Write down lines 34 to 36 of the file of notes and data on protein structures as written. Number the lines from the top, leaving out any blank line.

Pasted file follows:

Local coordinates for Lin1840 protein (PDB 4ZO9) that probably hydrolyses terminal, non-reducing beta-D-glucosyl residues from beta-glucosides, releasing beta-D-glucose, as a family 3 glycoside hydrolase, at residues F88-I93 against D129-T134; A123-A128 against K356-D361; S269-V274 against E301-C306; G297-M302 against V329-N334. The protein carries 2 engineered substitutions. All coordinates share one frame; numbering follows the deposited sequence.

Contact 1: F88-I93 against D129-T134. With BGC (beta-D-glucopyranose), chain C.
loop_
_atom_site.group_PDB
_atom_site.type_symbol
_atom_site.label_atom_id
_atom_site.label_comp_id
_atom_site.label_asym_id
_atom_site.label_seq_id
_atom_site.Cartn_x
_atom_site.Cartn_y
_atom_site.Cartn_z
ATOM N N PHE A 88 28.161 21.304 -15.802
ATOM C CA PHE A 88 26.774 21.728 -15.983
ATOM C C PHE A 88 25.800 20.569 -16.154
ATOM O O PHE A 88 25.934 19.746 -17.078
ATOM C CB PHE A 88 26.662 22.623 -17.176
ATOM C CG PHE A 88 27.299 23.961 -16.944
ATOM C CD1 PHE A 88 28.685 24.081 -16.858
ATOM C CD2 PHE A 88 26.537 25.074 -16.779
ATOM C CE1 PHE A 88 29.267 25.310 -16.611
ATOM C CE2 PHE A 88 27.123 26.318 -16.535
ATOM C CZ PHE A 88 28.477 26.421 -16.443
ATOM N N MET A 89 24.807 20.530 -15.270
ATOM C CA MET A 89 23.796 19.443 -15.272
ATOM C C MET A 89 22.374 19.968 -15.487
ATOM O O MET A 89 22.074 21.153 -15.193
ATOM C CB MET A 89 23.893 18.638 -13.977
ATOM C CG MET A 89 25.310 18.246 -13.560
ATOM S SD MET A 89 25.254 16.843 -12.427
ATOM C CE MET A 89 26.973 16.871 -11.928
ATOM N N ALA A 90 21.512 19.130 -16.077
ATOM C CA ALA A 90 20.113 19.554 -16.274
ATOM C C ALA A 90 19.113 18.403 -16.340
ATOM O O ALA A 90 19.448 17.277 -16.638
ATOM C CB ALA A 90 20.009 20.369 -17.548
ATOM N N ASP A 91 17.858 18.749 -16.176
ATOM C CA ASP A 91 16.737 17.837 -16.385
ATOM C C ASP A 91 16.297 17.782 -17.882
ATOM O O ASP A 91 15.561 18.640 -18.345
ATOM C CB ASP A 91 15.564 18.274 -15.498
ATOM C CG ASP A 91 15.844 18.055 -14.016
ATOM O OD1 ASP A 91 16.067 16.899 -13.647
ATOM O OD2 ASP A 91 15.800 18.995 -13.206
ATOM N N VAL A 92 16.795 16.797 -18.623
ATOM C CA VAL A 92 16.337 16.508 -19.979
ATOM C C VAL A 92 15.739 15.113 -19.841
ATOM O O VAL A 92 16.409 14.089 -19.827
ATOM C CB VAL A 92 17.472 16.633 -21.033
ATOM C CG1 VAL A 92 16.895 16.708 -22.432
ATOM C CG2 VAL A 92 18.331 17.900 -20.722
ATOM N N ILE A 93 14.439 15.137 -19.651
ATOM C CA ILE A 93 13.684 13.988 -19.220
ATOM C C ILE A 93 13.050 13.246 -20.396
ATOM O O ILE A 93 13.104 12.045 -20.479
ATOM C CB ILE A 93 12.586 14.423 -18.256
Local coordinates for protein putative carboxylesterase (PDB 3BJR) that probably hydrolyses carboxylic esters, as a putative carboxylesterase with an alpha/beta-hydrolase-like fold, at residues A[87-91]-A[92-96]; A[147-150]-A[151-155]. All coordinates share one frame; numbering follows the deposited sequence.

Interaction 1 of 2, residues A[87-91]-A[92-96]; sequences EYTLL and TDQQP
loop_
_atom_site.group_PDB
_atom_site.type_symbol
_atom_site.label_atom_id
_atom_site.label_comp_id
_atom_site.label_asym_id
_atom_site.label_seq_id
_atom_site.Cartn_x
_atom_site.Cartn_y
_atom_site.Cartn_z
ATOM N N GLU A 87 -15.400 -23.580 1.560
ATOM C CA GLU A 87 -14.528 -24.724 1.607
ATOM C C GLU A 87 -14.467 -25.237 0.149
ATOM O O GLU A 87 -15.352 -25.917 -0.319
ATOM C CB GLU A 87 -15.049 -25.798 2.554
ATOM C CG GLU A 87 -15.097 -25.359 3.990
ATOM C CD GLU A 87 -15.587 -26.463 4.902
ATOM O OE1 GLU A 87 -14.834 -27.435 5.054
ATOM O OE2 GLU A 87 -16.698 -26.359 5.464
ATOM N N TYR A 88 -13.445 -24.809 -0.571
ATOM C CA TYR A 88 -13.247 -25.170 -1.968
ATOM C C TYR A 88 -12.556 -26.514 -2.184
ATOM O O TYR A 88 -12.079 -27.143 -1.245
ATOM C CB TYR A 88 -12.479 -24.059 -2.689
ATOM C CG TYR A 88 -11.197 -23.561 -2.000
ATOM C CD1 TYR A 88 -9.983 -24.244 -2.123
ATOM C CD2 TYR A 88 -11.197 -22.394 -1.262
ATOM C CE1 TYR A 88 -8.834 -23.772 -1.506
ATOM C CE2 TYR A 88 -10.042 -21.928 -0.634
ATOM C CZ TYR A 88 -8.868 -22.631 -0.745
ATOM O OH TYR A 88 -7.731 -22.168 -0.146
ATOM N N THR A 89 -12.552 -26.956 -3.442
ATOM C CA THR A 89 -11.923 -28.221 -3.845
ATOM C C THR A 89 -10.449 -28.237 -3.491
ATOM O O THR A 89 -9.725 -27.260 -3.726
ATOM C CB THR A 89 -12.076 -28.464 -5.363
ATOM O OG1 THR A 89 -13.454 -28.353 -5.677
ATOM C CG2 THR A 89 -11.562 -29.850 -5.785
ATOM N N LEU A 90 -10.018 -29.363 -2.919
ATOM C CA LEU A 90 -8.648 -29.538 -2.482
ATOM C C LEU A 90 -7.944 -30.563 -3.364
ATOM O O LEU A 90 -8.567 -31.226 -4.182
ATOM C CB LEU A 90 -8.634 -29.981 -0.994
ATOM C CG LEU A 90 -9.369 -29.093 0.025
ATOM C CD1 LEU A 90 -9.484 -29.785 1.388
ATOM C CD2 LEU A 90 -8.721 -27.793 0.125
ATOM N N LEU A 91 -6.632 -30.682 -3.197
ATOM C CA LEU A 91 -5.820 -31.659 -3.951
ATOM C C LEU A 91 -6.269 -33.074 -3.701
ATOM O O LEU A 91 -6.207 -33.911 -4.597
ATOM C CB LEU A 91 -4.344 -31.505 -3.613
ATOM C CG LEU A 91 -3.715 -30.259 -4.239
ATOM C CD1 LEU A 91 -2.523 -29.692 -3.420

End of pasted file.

ATOM C C ALA A 90 19.113 18.403 -16.340
ATOM O O ALA A 90 19.448 17.277 -16.638
ATOM C CB ALA A 90 20.009 20.369 -17.548